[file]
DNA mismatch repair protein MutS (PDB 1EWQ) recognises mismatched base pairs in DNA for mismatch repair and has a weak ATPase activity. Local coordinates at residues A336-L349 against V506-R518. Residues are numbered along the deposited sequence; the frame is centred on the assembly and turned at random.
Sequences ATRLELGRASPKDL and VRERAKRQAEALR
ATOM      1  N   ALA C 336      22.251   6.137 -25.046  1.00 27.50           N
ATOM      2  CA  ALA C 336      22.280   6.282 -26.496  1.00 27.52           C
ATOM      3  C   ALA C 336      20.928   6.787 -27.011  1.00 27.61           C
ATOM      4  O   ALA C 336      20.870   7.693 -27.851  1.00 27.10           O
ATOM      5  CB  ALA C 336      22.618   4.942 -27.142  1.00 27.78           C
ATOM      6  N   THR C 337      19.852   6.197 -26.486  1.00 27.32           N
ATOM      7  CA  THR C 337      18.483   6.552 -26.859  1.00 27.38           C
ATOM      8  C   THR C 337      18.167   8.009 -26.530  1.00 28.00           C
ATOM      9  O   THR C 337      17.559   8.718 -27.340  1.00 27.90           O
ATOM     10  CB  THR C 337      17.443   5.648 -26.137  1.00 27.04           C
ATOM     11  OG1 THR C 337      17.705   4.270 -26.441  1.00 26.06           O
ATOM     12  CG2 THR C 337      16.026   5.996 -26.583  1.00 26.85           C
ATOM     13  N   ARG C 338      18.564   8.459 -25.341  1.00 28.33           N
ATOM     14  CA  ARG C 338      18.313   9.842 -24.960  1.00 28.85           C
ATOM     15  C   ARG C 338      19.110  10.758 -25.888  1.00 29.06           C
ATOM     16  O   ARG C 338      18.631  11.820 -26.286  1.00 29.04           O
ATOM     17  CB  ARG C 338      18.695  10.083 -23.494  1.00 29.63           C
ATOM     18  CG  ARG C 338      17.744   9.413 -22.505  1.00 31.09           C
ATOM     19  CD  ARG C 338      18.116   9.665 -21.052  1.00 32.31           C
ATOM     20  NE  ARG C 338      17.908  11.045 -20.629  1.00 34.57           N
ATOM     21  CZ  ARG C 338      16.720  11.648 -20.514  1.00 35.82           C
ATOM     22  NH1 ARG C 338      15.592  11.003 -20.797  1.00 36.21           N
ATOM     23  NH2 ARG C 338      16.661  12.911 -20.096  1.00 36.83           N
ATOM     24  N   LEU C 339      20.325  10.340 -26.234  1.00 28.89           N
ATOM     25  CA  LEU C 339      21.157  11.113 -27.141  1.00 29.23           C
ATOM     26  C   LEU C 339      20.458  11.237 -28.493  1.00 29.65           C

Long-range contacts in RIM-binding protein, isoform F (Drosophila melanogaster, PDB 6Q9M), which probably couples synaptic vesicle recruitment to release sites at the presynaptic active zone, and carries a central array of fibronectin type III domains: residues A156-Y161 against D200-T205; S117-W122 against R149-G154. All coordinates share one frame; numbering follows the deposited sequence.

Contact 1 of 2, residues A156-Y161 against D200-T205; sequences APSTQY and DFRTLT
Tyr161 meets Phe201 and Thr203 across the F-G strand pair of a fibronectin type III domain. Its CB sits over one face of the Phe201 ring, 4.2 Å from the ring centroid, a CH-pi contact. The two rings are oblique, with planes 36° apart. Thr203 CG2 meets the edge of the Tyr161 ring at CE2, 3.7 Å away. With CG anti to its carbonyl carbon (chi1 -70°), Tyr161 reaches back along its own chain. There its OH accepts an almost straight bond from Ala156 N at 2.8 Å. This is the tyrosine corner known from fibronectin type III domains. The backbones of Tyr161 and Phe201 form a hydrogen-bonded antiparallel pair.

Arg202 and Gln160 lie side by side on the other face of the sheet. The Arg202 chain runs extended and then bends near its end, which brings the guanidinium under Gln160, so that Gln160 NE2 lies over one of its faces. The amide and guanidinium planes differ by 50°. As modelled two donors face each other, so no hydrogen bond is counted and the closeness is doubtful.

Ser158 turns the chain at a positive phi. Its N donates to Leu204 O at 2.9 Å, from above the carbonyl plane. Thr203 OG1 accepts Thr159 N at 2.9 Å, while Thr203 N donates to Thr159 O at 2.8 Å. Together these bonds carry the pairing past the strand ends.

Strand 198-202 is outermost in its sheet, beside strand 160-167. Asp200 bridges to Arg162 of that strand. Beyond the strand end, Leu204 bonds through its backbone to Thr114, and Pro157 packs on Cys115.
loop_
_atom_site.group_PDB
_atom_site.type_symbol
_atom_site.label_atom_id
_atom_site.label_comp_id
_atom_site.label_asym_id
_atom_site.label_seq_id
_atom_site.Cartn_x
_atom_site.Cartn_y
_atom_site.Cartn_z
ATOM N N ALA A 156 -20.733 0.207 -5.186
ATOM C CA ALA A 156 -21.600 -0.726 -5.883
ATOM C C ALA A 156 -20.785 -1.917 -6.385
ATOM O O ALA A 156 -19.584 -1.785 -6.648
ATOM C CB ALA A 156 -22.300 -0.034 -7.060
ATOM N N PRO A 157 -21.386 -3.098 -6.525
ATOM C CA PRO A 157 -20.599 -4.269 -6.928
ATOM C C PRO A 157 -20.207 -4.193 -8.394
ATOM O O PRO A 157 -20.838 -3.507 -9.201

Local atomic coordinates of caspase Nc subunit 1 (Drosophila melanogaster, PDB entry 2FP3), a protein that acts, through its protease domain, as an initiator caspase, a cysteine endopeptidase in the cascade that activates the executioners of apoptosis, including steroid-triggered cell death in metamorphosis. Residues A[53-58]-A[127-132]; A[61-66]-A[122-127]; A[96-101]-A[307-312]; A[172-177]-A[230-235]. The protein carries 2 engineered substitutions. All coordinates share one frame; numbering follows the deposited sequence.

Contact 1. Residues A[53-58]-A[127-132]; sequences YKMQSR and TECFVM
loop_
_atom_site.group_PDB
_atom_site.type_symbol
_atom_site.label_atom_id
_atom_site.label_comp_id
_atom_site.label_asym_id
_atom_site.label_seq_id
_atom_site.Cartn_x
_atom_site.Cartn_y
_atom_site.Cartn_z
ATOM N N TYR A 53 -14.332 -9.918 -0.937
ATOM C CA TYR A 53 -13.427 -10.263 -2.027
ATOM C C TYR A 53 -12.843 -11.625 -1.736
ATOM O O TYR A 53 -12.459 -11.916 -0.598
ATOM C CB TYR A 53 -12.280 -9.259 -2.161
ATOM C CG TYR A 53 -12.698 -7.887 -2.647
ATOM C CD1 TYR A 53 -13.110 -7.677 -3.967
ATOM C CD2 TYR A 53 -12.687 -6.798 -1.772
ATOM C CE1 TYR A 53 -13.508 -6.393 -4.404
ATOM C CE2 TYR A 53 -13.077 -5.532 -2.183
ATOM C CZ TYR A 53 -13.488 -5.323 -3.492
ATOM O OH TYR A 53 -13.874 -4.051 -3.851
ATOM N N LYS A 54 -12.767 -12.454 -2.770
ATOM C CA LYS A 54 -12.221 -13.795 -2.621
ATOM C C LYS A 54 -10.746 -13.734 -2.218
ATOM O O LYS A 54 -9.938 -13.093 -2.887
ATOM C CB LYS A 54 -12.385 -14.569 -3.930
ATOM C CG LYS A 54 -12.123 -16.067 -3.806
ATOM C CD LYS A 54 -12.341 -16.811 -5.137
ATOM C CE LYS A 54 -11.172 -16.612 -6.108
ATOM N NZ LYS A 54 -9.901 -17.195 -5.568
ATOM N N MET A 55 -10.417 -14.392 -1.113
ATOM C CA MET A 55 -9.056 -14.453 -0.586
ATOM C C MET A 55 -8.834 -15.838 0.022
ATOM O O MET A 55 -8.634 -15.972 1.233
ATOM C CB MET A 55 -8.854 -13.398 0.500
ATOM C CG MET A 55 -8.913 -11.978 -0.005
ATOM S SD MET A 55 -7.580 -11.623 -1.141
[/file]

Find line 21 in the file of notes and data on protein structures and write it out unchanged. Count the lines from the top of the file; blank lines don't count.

ATOM     19  CD  ARG C 338      18.116   9.665 -21.052  1.00 32.31           C